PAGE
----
height height 6-12”
hardiness-zones hardiness zones 6-10

Another edible flower, the pansy is the epitome of spring and comes in many different colors and color combinations. The wonderful thing about these plants is that they will stand up to a light frost, so there is no need to worry about them sprouting early.

Place pansies in a space that gets full morning sun and afternoon shade. Too much hot sun will wilt these delicate blooms. These flowers are perfect for the spring and fall garden.


Pendulous purple penstemon blooms, resembling nature's own wind chimes. The flowers hang gently, painting the scene with their regal shades. Amidst the blurred background, the verdant foliage lends a verdant tapestry, setting off the floral spectacle.
Penstemons, or beardtongues, are attractive pollinator-friendly flowers that thrive in full sun.
botanical-name botanical name Penstemon
sun-requirements sun requirements Full sun
height height 1-2’
hardiness-zones hardiness zones 4-9

Penstemons, also called beardtongues, are a stunning pollinator favorite. Their pretty, tubular flowers are spring food for hummingbirds, and who doesn’t love to see a hummingbird flitting through the garden?

Give these plants plenty of sun and soil that is not too rich. Penstemons will be happiest in sandy or gravel soil that is slightly alkaline. Fertilizer is not necessary if you mix some compost into the soil.


Bright orange poppies, their petals aglow in the sun's warmth. The delicate blooms stand tall amid grass-like foliage, forming a captivating contrast of colors and textures. In the backdrop, a soft blur of lush greenery adds depth to the scene.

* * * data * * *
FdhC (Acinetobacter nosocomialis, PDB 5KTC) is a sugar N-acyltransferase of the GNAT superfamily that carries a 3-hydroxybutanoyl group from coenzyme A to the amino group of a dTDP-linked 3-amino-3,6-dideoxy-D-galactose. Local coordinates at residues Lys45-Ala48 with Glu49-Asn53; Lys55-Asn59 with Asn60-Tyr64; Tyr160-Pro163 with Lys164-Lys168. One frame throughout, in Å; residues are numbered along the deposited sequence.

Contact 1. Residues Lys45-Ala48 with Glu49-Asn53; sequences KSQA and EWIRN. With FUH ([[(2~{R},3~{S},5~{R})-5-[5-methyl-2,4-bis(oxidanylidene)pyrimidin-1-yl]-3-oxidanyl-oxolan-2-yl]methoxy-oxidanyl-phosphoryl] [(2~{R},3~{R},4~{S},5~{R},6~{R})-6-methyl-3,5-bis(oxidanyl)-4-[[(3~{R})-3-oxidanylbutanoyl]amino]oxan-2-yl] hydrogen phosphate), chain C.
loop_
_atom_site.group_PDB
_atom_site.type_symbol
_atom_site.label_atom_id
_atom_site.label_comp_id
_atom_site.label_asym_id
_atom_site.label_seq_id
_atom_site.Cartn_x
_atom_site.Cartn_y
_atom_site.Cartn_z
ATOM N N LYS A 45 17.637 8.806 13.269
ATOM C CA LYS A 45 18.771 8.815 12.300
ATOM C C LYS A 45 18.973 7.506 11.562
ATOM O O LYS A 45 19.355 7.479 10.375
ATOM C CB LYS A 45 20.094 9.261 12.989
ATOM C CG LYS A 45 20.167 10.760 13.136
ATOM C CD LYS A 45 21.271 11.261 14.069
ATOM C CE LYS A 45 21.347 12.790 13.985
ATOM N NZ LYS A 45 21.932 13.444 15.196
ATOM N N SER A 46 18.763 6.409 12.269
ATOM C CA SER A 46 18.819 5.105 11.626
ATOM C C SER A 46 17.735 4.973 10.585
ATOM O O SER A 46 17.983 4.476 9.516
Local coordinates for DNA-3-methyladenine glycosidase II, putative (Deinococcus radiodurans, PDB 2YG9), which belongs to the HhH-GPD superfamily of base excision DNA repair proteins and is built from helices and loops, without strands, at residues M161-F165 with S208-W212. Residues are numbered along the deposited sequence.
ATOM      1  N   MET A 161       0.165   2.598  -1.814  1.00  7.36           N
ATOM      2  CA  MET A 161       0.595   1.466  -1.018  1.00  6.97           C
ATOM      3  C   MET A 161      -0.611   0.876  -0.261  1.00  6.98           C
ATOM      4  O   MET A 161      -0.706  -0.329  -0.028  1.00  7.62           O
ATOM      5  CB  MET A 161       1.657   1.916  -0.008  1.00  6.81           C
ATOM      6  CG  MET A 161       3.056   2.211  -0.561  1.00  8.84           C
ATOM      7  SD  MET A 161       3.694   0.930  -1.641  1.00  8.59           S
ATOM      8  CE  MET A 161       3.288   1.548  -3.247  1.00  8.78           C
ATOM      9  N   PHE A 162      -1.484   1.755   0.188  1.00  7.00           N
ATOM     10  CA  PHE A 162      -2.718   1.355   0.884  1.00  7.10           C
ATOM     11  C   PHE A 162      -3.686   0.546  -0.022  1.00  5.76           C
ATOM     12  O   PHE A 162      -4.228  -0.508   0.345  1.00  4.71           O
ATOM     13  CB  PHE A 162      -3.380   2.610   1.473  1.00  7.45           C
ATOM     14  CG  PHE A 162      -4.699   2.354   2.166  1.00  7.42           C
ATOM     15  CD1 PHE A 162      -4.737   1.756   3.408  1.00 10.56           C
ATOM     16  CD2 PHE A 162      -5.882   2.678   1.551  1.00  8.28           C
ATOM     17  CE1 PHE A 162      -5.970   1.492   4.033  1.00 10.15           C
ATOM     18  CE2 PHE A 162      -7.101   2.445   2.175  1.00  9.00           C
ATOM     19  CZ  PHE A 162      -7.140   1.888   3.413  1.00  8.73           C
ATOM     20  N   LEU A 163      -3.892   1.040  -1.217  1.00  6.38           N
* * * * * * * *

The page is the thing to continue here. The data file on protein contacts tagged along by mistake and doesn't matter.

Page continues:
Poppies are a reliable August birth flower, with extended blooming from late spring to summer.
botanical-name botanical name Papver
sun-requirements sun requirements Full sun
height height Varies widely
hardiness-zones hardiness zones 2-10

You can’t go wrong with poppies. The birth flower of August has an excellent, long blooming time, from late spring through the summer, going dormant during the hottest months and returning as the weather cools.

Poppies do best when directly sown and left uncovered, as they need light for germination. Give them well-drained soil.

Purple Chinese Houses

Purple Chinese Houses flowers stand tall, creating a vibrant contrast against a soft, blurred backdrop filled with similar flowers. The white petals that gradually transform into purple tones make for a captivating visual journey through the blooms.
Purple Chinese houses feature tiered purple blossoms and thrive in shaded, moist soil.
botanical-name botanical name Collinisia heterpohylla
sun-requirements sun requirements Partial shade
height height 1-2’ 
hardiness-zones hardiness zones 2-11

Add this butterfly host to your spring garden to draw a host of pollinators, including bees, butterflies, and hummingbirds. Purple Chinese houses are named for their tiers of purple blossoms that resemble a Chinese pagoda. These woodland flowers prefer to be in partial shade or dappled sun and appreciate rich, loamy, moist soil types.